With caution at the forefront, the Cayman Islands has shifted the dates for the phased border reopening plan in a move that could impact the return of cruise ships to this popular Caribbean port.
This is due to uncertain COVID-19 numbers on vessels, the spread of the Delta variant, and breakthrough cases among vaccinated passengers, as well as the return of community spread on the islands.
Border Reopening Dates Changed
According to Cayman News Service, increased community transmission of COVID-19, including rising breakthrough cases on cruise ships, has caused the Border Reopening Plan to be slightly delayed, with Phase 4 beginning November 20 but dates for Phases 5 and 6 not yet announced.
Phase 4 includes a lifting of quarantine restrictions for vaccinated travelers from countries with a minimum 60% vaccination rate for the first dose of an approved vaccine.
Phase 3, which began September 9, permitted limited resumption of tourist travel, but cruise passengers are not permitted entry under either Phase 3 or Phase 4. Cruise travel will still be banned under Phase 5, but is projected to resume under Phase 6, subject to further assessment of the situation at that time.
For now, there is no date set for either Phase 5 or Phase 6 to begin, though Phase 5 is expected in January 2022. With no date for Phase 6, however, it could be several months before cruise travel is permitted to resume to the island nation.
“During the final phase assessment continues of COVID-19 in the local and international contexts to determine when and how to proceed with further relaxation of restrictions, including for cruise tourism,” the government of the Cayman Islands states on its border reopening website.
That final assessment had been slated for January 27, but that is now likely to be pushed back.
Cruise Ship Numbers Difficult to Determine
Part of the caution for resuming cruises to the Cayman Islands is because despite extensive precautions with vaccination requirements, pre-cruise testing, medical checks, face mask policies, contact tracing, and enhanced cleaning regimens, there continue to be breakthrough cases on cruise ships.
“Despite the implementation of strict protocols by cruise ship operators to prevent the introduction of COVID-19 from passengers, ensuring passengers are uninfected at embarkation has proven difficult,” the U.S. Centers for Disease Control and Prevention (CDC) has stated.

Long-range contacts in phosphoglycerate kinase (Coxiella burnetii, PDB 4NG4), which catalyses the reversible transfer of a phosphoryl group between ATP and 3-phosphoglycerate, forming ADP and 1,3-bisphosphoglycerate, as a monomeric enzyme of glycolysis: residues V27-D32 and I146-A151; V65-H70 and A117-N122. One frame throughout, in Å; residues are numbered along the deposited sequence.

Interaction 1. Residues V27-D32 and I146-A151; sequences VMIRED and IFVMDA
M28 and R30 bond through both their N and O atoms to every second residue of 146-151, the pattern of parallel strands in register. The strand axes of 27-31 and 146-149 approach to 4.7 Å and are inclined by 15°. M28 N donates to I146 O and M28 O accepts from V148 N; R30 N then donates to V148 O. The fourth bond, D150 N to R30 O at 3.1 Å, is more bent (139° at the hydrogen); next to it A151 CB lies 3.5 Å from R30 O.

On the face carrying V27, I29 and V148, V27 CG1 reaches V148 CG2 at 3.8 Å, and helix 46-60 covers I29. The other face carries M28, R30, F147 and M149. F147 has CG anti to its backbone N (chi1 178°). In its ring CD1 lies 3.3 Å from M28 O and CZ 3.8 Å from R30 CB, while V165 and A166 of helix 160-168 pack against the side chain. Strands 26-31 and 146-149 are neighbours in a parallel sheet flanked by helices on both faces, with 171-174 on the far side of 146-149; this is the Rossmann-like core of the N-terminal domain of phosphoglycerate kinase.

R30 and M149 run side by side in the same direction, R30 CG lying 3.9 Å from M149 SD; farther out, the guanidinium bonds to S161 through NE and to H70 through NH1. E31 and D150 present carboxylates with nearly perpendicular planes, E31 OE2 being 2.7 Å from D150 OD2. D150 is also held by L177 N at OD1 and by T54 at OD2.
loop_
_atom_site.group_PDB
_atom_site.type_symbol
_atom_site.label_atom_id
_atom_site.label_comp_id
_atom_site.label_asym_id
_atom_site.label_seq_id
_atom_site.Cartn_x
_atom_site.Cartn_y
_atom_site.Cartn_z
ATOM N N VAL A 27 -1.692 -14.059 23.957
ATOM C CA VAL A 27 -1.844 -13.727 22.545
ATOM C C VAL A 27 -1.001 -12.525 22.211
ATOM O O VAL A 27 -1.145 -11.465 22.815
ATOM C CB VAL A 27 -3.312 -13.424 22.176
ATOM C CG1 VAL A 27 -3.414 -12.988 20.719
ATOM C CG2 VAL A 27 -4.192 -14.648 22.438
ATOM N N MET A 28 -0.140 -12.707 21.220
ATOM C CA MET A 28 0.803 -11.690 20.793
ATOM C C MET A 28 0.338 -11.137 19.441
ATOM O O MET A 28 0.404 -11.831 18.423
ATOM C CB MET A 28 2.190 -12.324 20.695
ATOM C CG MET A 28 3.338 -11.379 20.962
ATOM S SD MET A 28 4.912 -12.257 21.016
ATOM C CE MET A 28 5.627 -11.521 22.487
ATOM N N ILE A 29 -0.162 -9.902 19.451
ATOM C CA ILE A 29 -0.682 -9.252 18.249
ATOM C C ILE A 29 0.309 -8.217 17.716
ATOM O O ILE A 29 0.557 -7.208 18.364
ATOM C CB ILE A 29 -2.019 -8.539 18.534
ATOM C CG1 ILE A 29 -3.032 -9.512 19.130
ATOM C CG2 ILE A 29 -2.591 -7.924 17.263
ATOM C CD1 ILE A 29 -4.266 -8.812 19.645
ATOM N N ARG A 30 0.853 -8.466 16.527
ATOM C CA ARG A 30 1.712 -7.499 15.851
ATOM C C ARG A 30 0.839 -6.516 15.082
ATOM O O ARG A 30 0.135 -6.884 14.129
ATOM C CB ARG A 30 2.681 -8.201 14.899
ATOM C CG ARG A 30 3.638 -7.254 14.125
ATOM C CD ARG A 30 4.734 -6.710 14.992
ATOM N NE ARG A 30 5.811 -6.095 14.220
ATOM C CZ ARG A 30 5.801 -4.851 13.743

“There have been several instances of passengers being symptomatic on the day of embarkation and denying symptoms to the cruise line, or passengers being symptomatic for several days on board the ship before reporting their symptoms to the medical center.”
A total of 1,359 laboratory-confirmed COVID-19 cases among passengers and crew members were reported on cruise ships sailing from the United States between June 26 and October 21, based on CDC data.
When compared to the estimated 600,000 passengers to have sailed between June and October, however, far less than one-half of one percent of individuals on cruise ships have tested positive for COVID-19.
At the same time, community transmission has risen slightly in the Cayman Islands, with a three-day total of 678 positives noted from November 5-8. Of those cases, 669 are residents with only 9 travelers testing positive. Further restricting travelers will ensure that no additional cases can be introduced to the nation until the community transmission rates have fallen again.
As of November 5, 82% of Cayman Island residents have been fully vaccinated against COVID-19, according to Our World in Data.
Cayman Islands Exploring Alternatives
The Cayman Islands, which first extended the ban on cruise ship travel in August, prohibiting ships through the end of 2021, has been one of the most cautious of the Caribbean islands to reopen to tourism as the pandemic gradually comes under better control. Unlike other islands that are more heavily dependent on cruise tourism, however, the Cayman Islands has other economic options.
In addition to tourist travel, which also includes hundreds of thousands of land-based visitors each year, the Cayman Islands supports thriving financial and construction industries.
Furthermore, the Cayman Islands has been reluctant to move forward with large pier construction projects that could damage its delicate marine ecosystem. Without large pier facilities to accommodate ever-larger cruise ships, the nation’s cruise-based tourism sector is becoming more limited.
Also Read: Things to Do in Grand Cayman During a Cruise
Activists in the Cayman Islands have also expressed concern about emissions from cruise ships and the damage they may do to air quality and other parts of the Caribbean ecosystem. At this time, the nation’s government has no plans to expand port facilities, but may be considering policy changes about the size of ships permitted to visit as well as the frequency of ships’ visits.
While cruise travel continues to be banned, the urgency to address environmental concerns is lessened, but still a concern to many in this beautiful Caribbean nation.